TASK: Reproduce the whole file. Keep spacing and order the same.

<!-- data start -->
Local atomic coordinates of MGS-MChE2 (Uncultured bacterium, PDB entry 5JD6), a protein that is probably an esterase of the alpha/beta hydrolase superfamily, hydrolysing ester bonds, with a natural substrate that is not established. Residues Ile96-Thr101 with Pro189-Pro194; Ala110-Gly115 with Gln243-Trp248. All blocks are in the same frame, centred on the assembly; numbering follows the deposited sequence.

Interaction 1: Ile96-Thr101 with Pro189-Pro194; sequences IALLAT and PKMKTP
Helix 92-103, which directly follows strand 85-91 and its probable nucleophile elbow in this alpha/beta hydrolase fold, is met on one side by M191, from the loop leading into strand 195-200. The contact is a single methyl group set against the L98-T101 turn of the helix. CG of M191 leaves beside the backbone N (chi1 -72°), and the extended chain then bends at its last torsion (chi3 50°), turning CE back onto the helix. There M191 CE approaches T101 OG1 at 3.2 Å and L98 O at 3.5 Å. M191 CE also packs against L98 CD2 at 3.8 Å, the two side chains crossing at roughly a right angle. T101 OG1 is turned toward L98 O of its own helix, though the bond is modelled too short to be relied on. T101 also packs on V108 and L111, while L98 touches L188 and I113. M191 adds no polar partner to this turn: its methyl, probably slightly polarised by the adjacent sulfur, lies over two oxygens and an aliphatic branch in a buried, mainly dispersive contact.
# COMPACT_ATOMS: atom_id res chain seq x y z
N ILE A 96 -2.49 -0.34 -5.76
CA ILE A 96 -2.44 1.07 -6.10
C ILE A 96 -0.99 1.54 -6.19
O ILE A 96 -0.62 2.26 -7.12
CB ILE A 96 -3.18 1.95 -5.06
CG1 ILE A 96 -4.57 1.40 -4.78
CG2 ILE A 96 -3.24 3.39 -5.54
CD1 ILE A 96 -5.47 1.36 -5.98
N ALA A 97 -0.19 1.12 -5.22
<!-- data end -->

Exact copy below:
Local atomic coordinates of MGS-MChE2 (Uncultured bacterium, PDB entry 5JD6), a protein that is probably an esterase of the alpha/beta hydrolase superfamily, hydrolysing ester bonds, with a natural substrate that is not established. Residues Ile96-Thr101 with Pro189-Pro194; Ala110-Gly115 with Gln243-Trp248. All blocks are in the same frame, centred on the assembly; numbering follows the deposited sequence.

Interaction 1: Ile96-Thr101 with Pro189-Pro194; sequences IALLAT and PKMKTP
Helix 92-103, which directly follows strand 85-91 and its probable nucleophile elbow in this alpha/beta hydrolase fold, is met on one side by M191, from the loop leading into strand 195-200. The contact is a single methyl group set against the L98-T101 turn of the helix. CG of M191 leaves beside the backbone N (chi1 -72°), and the extended chain then bends at its last torsion (chi3 50°), turning CE back onto the helix. There M191 CE approaches T101 OG1 at 3.2 Å and L98 O at 3.5 Å. M191 CE also packs against L98 CD2 at 3.8 Å, the two side chains crossing at roughly a right angle. T101 OG1 is turned toward L98 O of its own helix, though the bond is modelled too short to be relied on. T101 also packs on V108 and L111, while L98 touches L188 and I113. M191 adds no polar partner to this turn: its methyl, probably slightly polarised by the adjacent sulfur, lies over two oxygens and an aliphatic branch in a buried, mainly dispersive contact.
# COMPACT_ATOMS: atom_id res chain seq x y z
N ILE A 96 -2.49 -0.34 -5.76
CA ILE A 96 -2.44 1.07 -6.10
C ILE A 96 -0.99 1.54 -6.19
O ILE A 96 -0.62 2.26 -7.12
CB ILE A 96 -3.18 1.95 -5.06
CG1 ILE A 96 -4.57 1.40 -4.78
CG2 ILE A 96 -3.24 3.39 -5.54
CD1 ILE A 96 -5.47 1.36 -5.98
N ALA A 97 -0.19 1.12 -5.22